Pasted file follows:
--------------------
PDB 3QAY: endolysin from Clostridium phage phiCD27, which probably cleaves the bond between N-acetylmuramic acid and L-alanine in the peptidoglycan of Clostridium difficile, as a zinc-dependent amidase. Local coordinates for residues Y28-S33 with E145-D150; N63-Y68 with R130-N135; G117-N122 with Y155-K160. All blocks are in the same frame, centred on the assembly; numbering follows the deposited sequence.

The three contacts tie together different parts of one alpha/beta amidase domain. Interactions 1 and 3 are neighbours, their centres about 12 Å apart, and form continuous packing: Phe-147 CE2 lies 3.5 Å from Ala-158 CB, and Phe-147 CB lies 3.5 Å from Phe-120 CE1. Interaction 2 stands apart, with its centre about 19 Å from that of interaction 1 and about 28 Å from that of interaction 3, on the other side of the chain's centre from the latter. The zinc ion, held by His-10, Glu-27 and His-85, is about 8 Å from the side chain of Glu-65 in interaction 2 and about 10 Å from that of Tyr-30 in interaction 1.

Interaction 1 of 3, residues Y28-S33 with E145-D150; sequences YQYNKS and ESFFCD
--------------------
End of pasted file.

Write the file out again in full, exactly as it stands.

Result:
PDB 3QAY: endolysin from Clostridium phage phiCD27, which probably cleaves the bond between N-acetylmuramic acid and L-alanine in the peptidoglycan of Clostridium difficile, as a zinc-dependent amidase. Local coordinates for residues Y28-S33 with E145-D150; N63-Y68 with R130-N135; G117-N122 with Y155-K160. All blocks are in the same frame, centred on the assembly; numbering follows the deposited sequence.

The three contacts tie together different parts of one alpha/beta amidase domain. Interactions 1 and 3 are neighbours, their centres about 12 Å apart, and form continuous packing: Phe-147 CE2 lies 3.5 Å from Ala-158 CB, and Phe-147 CB lies 3.5 Å from Phe-120 CE1. Interaction 2 stands apart, with its centre about 19 Å from that of interaction 1 and about 28 Å from that of interaction 3, on the other side of the chain's centre from the latter. The zinc ion, held by His-10, Glu-27 and His-85, is about 8 Å from the side chain of Glu-65 in interaction 2 and about 10 Å from that of Tyr-30 in interaction 1.

Interaction 1 of 3, residues Y28-S33 with E145-D150; sequences YQYNKS and ESFFCD